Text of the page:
Thursday, February 03, 2005

The Business Lunch

Business lunches are dangerous places to be. Most corporations know that the business lunch is no place to send a novice. Only hardened veterans of the rubber chicken circuit have what it takes to survive this culinary minefield.
Over the years, people who have climbed mountains, survived avalanches and paddled through piranha-infested waters have been reduced to quivering heaps of gelatin in the face of a business lunch. It is one thing to stare down a raging grizzly, but it is quite another to stand up and deliver a humorous speech at a business luncheon: the grizzly is dangerous, but the luncheon is suicidal.
This is because the business lunch has little to do with business and nothing to do with lunch, but everything to do with power. You may have invented a cure for cancer or repaired the hole in the ozone, but stand up to give your talk with a splotch of strawberry and rhubarb pie of your suit, and you are just so much carrion floating in the shark-infested waters of the corporate oceans.
As with all encounters with dangerous wildlife, the best way to survive a business lunch is to make no sudden moves, no loud noises, and no eye contact - business people consider staring a hostile gesture. Make an abrupt reach for a wine glass that results in a spill, or a loud, unexpected guffaw when nobody else is laughing, and you will find yourself slipping into oblivion while the other more successful and better adapted predators lick their chops, withdraw their claws, and order Cafe Latte.
The five most common mistakes made by neophyte business luncheon attendees are as follows:
• Eating with their mouth open - and that includes especially talking while eating, unless you are the CEO in which case talking and eating at the same time are considered evidence of prowess.
• Using the wrong utensils. Use the soupspoon to stir your coffee, and you may return to work to find your desk moved to the mailroom.
• Spilling anything. A single drop of tomato sauce on a white tablecloth can start the sharks circling.
• Speaking too much or too little. Only people with telepathic powers can know how much polite conversation is just right.
• Telling inappropriate jokes - and then being the only one who laughs.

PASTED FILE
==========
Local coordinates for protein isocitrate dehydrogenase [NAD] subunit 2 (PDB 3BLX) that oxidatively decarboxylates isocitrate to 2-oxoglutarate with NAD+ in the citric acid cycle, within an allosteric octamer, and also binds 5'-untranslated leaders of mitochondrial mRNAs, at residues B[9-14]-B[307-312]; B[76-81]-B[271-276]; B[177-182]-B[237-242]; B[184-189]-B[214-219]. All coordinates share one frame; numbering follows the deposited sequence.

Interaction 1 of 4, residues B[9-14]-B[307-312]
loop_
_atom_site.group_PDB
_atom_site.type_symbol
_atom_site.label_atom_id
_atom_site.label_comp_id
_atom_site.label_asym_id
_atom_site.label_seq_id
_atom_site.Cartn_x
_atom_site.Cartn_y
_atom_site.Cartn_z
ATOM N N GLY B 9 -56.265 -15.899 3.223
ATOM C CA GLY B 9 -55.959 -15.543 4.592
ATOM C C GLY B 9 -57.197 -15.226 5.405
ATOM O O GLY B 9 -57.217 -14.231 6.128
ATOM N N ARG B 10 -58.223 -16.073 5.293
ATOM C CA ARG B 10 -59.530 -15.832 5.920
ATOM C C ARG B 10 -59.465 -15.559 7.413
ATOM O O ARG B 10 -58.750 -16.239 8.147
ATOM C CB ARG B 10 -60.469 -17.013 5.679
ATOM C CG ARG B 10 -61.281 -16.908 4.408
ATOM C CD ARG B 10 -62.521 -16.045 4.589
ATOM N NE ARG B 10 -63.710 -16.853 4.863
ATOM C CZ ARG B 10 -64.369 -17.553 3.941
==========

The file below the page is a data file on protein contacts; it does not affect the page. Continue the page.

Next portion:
• Having too much to drink. And if you think the fact that you are eating bread in an effort to soak up the alcohol won't be noticed, you're wrong. The only people who can get away with drinking too much at a business lunch are authors, artists and journalists, but then everybody knows they are not really business people anyway.
The pitfalls are everywhere, so those unfamiliar with the business lunch must be constantly on guard. When the nice man to your left leans over and suggests helpfully that you should try the Cajun chicken, is he really just being "helpful" or is he trying to remove you from the corporate food-chain by getting you to eat a dish that will cause you to break into a sauna-like sweat? And when that kindly woman to your right asks you if you would like red or white wine with your calamari, is she really giving you a choice, or is she trying to point out to the others that you have no idea if calamari is considered meat or fish, and selecting either wine will be a serious faux pas - a term, by the way, used by Roman gladiators to indicate someone who was about to be cast to the lions.
The only secure way to successfully navigate a business lunch is to eat and drink nothing, speak only when spoken to, and laugh (softly) only when the highest-ranking predator laughs. If you look really carefully at the other people at the table, you'll see that's exactly what they are doing, except, of course, for those uncouth few who were obviously invited by mistake, and who will never see the light of another business lunch again.